In a landmark new international survey, organizations across the global south who partner with humanitarian agency Church World Service have given CWS a reality-based, ground-level view of how they experience the agency’s performance.
The findings rated the humanitarian agency highly in some areas and, in others, offered what CWS Deputy Director and Head of Programs Maurice A. Bloem sees as “a learning opportunity and guideposts for improvements.
“Our partners rated us well in such areas as our flexibility and responsiveness and our helping them reach shared program goals. “But some of the feedback definitely identifies areas we need to work on,” says Bloem.
The unique 2010 Partner Surveys by the Keystone Accountability organization were designed to help CWS and other participating international nongovernmental organizations take a hard look at what they do and set benchmarks to improve their performance, based on feedback from their local partners. The benchmarks also reflect how CWS compares to other agencies who participated in the survey.
The survey, conducted on behalf of 25 participating INGOs, gathered dynamic data and perspectives from some 1,067 of those agencies’ local partners and have been published in one comprehensive report, followed by specific findings and reports for CWS and the other participating INGOs.
Church World Service strives to adhere to quality, accountability and transparency standards established internationally by the Sphere project and the Humanitarian Accountability Partnership. But, says Bloem, “We know providing true quality and effective assistance in this work requires constant improvements, change, and raising the bar. And who better to assess the quality of the work we do than those very partners we support in countries and who then do a great deal of the direct, hands-on assistance to families and communities.”
CWS says the performance feedback from its partners – on issues ranging from leadership in sectors like clean water and sanitation, to financial support and including the partners in planning program strategies — delivers a vital mirror and map towards the agency’s increased effectiveness, accountability and transparency, and in turn to the empowerment of its partners and, ultimately, to the people they both serve.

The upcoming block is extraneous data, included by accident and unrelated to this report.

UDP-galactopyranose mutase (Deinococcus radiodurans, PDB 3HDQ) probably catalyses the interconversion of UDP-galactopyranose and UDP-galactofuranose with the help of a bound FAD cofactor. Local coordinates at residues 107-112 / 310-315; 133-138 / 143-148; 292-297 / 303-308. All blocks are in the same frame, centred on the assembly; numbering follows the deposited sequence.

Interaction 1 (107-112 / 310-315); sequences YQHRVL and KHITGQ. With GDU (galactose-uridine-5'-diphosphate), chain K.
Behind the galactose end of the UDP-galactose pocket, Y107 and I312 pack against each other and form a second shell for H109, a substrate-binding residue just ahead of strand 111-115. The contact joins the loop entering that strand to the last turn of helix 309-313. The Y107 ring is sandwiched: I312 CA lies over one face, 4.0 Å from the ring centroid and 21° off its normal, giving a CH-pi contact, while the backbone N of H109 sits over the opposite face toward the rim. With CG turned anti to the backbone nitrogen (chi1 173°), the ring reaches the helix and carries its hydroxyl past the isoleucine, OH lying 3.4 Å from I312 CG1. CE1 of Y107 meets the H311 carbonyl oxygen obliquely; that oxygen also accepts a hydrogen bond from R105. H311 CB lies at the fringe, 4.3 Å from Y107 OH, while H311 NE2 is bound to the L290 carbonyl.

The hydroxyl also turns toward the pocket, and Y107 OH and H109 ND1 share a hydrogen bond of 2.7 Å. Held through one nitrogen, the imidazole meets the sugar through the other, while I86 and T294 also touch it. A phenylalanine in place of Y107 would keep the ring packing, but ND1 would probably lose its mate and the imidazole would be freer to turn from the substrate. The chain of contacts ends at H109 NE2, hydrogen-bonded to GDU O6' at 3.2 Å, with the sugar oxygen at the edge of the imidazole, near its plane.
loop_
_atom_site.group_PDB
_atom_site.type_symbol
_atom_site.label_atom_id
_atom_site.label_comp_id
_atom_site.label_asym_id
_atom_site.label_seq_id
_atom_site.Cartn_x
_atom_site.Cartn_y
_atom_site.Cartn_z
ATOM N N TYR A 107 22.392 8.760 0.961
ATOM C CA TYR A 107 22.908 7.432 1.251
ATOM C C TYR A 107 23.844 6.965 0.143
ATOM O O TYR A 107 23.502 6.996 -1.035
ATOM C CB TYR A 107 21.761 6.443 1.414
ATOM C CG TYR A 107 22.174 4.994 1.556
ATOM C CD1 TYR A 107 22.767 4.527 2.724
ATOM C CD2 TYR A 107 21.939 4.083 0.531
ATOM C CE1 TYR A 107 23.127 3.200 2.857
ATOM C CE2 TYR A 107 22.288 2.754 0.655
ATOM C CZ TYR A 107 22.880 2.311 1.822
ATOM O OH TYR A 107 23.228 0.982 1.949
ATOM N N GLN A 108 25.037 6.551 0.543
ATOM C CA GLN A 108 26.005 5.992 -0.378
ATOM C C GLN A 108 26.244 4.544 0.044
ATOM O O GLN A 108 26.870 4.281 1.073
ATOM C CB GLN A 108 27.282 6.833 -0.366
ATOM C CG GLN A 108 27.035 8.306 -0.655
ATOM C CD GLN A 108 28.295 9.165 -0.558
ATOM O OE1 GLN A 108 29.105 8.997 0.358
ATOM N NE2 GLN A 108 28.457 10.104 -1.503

“The Keystone findings show us that our partners view us as experienced in understanding their working environments, cultural contexts and their own strategies, and they say they would maintain a partnership with us even if funding wasn’t part of the relationship,” Bloem said.
“But at the same time, they tell us they want us to provide more and better of what we NGOs like to call capacity-building support. Capacity building is the kind of assistance that helps people and organizations develop enduring strength and resilience.
“The survey also found that our partners want to be treated as full and true partners, not like subcontractors.”
Call for partnership with parity
The call for partnership with parity was also a major finding in Keystone’s complete international Partner Survey for all 25 participating INGOs. As Keystone’s summary comment noted, community-based partner organizations tell the aid agencies, “They want help to become independent and influential organizations in their own right.”
Reflective of the challenges that community-based partner organizations face in the global south and how important the NGO relationship is, one partner comment in the CWS survey report said the agency’s “moral, spiritual and institutional support was vital to overcome a difficult period at our organization. We are now much advanced due to this support.”
The agency is now rolling out the survey’s findings to its regional offices worldwide, along with plans for deeper exploration of the findings by staff and their respective local partners, as a first step in generating organizational improvements.
CWS is making the complete Keystone Performance Surveys Church World Service Partner Feedback Report available publicly, posted on its website, along with a summary of the report and a series of audio podcast interviews that are also being provided to CWS Regional Offices.
“From families in Cambodia who now have clean water thanks to a CWS biosand filter, to our donors in the U.S., it’s vital for everyone engaged with us to see what we’re doing, how we’re doing and how we may be adjusting our course or our methods, with a constant eye to the goal: ending poverty and hunger,” said Bloem.